Banned books: A look into literary censorship in the 21st century


Emma Fudacz

Anderson’s Bookshop in Downers Grove proudly displays books that have been censored in the past.

Banning books certainly is not a foreign concept, with the first attempt to ban literature dating back to 1637. However, access to social media may be contributing to the ever-growing attempts to ban books across the country. From July 2021 to June 2022, PEN America’s Index of School Book Bans lists 2,532 instances of individual books being banned, with the highest percentage of books banned in Texas.

“Social media spreads quickly, so if someone’s trying to ban a book, and they post on social media, a lot of people will see it and more can agree with it. Also some people might just be going along with others that they follow on social media because they think they should do what everybody else is doing,” sophomore Kailee Rodeck said.

Some books that are currently renowned as classical literature have been some of the most banned books in the country, such as “The Catcher in the Rye” by J.D. Salinger and “To Kill a Mockingbird” by Harper Lee. However, regarding modern books, English teacher Kierstin Thompson believes that social media is allowing for a more unified attempt to ban specific books across the country.

“I think that it’s getting more attention these days because a lot of the books that are being challenged are being challenged across the United States as opposed to localized places,” Thompson said.

In addition to the rise of social media in the 21st century, there has also been a more prevalent conversation about equity in America when it comes to race, sexuality and gender identity among other topics. Correspondingly, there has been a rise in book challenges regarding books that discuss these topics. From the same study done by PEN America, 81% of banned books had LGBTQ+ themes and/or a protagonist of color.

Most books in fiction and nonfiction can have educational value; they teach us about others’ experiences and how they see the world. Even books with radical ideologies, left or right on the political spectrum, should be available to help students understand the human condition. Everyone thinks differently, and books are an important window into each others’ points of view,

— senior Shelby Balsamo

District 99 is no stranger to book challenges, with a high profile challenge that occurred in November 2021 against the book “Gender Queer” by Maia Kobabe. “Gender Queer” contained LGBTQ+ themes among other messages from Kobabe, but some parents claimed that the book was pornographic. After further evaluation from the district, “Gender Queer” was allowed to remain in the school libraries.

Head Librarian Kim Pakowski detailed what the process is like to approve and acquire books for the DGS library collection.

“We have a collection development [policy] that we follow that dictates what we can and cannot order for our library. There are always community members that have opinions on what books should be in a library. As librarians, our perspective is that we try to build a collection that is appropriate for our setting and that we purchase books that follow that collection development policy,” Pakowski said.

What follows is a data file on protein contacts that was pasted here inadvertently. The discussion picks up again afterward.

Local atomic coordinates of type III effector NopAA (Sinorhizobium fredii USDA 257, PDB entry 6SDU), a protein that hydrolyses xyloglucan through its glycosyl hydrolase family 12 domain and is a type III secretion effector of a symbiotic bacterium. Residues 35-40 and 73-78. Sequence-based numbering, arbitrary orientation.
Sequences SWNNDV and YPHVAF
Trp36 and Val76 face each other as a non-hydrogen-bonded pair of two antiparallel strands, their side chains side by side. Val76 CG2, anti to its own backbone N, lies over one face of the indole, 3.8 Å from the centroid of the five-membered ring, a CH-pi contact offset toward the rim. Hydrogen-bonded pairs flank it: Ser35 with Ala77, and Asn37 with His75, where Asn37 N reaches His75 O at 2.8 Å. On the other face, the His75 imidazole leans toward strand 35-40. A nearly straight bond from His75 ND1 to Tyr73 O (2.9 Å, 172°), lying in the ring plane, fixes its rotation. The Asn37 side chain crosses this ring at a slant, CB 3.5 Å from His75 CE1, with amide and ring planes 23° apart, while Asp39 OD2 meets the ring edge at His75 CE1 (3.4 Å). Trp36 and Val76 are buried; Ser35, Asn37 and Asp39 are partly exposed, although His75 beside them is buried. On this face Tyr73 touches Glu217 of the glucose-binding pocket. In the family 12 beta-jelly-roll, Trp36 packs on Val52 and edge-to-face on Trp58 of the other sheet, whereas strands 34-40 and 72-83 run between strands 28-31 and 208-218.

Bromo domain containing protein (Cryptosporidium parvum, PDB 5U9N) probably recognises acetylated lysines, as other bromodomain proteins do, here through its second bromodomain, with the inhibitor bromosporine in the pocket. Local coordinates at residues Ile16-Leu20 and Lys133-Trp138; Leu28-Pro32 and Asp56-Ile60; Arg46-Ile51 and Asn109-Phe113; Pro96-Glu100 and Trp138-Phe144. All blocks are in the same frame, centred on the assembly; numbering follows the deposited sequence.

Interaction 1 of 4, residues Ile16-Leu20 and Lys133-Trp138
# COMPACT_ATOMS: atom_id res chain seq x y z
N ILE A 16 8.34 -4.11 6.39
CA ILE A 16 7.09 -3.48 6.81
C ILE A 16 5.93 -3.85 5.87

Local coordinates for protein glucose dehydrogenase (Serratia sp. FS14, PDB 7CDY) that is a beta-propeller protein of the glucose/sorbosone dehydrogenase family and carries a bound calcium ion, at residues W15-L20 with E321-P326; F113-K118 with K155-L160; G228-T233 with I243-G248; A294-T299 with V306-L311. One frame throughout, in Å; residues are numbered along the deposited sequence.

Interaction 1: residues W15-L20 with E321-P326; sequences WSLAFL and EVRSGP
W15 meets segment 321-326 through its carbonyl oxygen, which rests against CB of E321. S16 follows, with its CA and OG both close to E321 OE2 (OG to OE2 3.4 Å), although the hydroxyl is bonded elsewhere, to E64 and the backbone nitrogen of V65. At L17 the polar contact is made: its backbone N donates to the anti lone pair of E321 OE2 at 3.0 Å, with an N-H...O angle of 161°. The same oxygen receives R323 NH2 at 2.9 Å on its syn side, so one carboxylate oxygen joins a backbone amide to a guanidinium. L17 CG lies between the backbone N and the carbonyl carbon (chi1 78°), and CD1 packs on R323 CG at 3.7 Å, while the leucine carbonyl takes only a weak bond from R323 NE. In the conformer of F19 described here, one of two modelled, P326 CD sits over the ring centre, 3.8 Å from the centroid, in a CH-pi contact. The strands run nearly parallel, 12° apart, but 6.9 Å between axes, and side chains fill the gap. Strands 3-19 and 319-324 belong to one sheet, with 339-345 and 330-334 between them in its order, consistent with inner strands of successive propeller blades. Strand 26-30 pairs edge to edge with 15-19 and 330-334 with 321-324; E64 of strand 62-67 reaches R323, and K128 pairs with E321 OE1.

While Pakowki also believes that social media has contributed to the uptick in book challenges, she also sees a way that librarians can use social media to their advantage to help be aware of potential challenges.

“We started paying attention to all of the books being talked about in different parts of the country, and did we have any of these, which ones do we have and which ones do we not have? I think social media has definitely impacted it on both sides– for librarians it helps us provide a support system for each other and [have] an idea of what’s going on,” Pakowski said.

While there are many books that have been challenged or banned in American history, many of them are now regarded as classic literature. (Emma Fudacz)

Most books that are challenged are challenged on the basis that they contain explicit content that is not appropriate for teenagers. Some, like English teacher Zach Kuhn, believe that there needs to be a deeper conversation about what is defined as explicit within the contents of a novel.

“There are books that should not be in the hands of teenagers– I’m thinking of “Mein Kampf” [or] “The Unabomber’s Manifesto”– really extreme works that were written by fascists, purveyors of genocide and/or murder. There have always been books that are kept from students because of the content in them. A book about someone struggling with their identity that shows depictions of sex or violence is very different from a book that shows sex and violence for the purpose of excitement,” Kuhn said.

While literary censorship is not an issue that will be going away, Balsamo hopes that people will become more empathetic by viewing the world from other perspectives through reading.

“Many books that are being banned are being banned because they conflict with the thoughts and ideas of the people banning them. Growth comes through challenge. Students can’t grow if they are only fed one thought process, and it certainly stunts the development of compassion,” Balsamo said.